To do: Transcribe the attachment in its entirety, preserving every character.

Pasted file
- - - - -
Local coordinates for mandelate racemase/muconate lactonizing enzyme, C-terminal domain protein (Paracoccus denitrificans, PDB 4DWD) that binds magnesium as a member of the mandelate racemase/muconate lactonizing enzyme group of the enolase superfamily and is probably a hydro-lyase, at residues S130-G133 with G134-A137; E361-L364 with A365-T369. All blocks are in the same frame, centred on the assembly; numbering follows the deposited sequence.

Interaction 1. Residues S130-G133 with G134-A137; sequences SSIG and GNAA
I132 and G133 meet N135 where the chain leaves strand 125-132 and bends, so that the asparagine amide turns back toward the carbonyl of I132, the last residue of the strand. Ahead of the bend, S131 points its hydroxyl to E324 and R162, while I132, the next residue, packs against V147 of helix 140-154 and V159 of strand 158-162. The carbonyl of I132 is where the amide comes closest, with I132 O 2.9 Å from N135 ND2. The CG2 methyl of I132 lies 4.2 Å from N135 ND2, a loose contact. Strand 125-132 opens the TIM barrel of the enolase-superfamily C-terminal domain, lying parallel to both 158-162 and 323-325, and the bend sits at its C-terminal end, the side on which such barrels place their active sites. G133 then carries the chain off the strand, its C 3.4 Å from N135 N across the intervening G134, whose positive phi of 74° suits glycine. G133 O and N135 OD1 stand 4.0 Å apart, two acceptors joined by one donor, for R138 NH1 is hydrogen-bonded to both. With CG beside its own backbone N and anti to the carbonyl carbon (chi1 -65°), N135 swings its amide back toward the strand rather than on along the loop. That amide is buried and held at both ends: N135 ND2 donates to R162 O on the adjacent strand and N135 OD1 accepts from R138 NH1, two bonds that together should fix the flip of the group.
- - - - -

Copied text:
Local coordinates for mandelate racemase/muconate lactonizing enzyme, C-terminal domain protein (Paracoccus denitrificans, PDB 4DWD) that binds magnesium as a member of the mandelate racemase/muconate lactonizing enzyme group of the enolase superfamily and is probably a hydro-lyase, at residues S130-G133 with G134-A137; E361-L364 with A365-T369. All blocks are in the same frame, centred on the assembly; numbering follows the deposited sequence.

Interaction 1. Residues S130-G133 with G134-A137; sequences SSIG and GNAA
I132 and G133 meet N135 where the chain leaves strand 125-132 and bends, so that the asparagine amide turns back toward the carbonyl of I132, the last residue of the strand. Ahead of the bend, S131 points its hydroxyl to E324 and R162, while I132, the next residue, packs against V147 of helix 140-154 and V159 of strand 158-162. The carbonyl of I132 is where the amide comes closest, with I132 O 2.9 Å from N135 ND2. The CG2 methyl of I132 lies 4.2 Å from N135 ND2, a loose contact. Strand 125-132 opens the TIM barrel of the enolase-superfamily C-terminal domain, lying parallel to both 158-162 and 323-325, and the bend sits at its C-terminal end, the side on which such barrels place their active sites. G133 then carries the chain off the strand, its C 3.4 Å from N135 N across the intervening G134, whose positive phi of 74° suits glycine. G133 O and N135 OD1 stand 4.0 Å apart, two acceptors joined by one donor, for R138 NH1 is hydrogen-bonded to both. With CG beside its own backbone N and anti to the carbonyl carbon (chi1 -65°), N135 swings its amide back toward the strand rather than on along the loop. That amide is buried and held at both ends: N135 ND2 donates to R162 O on the adjacent strand and N135 OD1 accepts from R138 NH1, two bonds that together should fix the flip of the group.